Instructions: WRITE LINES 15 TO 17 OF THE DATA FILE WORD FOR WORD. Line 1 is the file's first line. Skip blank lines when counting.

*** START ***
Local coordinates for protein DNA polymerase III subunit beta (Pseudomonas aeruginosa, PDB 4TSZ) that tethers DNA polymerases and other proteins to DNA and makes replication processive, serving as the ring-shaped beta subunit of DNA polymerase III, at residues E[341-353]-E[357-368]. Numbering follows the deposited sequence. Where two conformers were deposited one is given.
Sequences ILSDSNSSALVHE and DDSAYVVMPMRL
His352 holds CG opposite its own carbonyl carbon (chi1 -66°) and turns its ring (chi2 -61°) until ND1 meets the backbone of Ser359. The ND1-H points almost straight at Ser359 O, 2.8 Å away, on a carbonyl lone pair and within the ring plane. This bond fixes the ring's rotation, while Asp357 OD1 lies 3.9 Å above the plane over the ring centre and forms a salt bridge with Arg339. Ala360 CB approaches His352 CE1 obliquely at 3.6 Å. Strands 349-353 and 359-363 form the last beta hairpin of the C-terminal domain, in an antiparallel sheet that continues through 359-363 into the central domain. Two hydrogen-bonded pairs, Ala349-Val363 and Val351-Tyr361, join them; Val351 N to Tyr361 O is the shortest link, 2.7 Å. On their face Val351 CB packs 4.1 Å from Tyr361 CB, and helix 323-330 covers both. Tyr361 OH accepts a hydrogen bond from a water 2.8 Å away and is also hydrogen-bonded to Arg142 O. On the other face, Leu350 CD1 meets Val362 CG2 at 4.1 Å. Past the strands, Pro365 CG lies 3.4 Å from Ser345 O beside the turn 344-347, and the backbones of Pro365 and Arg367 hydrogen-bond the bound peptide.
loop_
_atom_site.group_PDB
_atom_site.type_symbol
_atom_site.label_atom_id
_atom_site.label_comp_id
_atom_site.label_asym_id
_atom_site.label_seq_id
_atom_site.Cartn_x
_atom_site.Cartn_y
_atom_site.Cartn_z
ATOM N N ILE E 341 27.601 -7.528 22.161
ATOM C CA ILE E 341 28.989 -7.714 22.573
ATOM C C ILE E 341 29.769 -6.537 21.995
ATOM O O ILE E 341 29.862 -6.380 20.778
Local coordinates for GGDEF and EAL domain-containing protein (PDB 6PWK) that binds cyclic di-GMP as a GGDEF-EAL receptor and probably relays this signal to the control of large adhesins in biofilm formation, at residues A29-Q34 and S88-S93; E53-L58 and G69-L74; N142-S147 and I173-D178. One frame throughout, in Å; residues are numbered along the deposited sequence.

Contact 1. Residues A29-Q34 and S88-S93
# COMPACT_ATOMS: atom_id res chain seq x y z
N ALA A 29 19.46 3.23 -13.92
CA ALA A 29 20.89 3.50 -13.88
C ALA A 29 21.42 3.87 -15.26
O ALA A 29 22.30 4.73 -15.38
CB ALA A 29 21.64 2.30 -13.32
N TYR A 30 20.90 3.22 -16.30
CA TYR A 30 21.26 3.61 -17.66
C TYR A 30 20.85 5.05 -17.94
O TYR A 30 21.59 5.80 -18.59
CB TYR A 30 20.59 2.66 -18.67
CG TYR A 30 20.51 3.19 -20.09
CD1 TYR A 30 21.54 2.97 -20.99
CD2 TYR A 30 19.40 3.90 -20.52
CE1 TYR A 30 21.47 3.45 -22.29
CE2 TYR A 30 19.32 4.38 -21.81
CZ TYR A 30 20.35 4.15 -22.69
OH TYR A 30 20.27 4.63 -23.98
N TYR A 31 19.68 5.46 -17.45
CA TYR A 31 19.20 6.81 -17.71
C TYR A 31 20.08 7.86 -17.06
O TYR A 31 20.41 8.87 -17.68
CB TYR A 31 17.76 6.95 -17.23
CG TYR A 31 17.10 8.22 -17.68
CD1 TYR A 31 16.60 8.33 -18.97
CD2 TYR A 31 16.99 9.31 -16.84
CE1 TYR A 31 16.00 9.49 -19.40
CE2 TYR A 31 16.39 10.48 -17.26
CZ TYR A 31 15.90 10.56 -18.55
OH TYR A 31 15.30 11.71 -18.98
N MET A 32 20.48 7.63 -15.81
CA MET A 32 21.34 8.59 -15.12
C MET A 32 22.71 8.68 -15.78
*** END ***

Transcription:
ATOM C CA ILE E 341 28.989 -7.714 22.573
ATOM C C ILE E 341 29.769 -6.537 21.995
ATOM O O ILE E 341 29.862 -6.380 20.778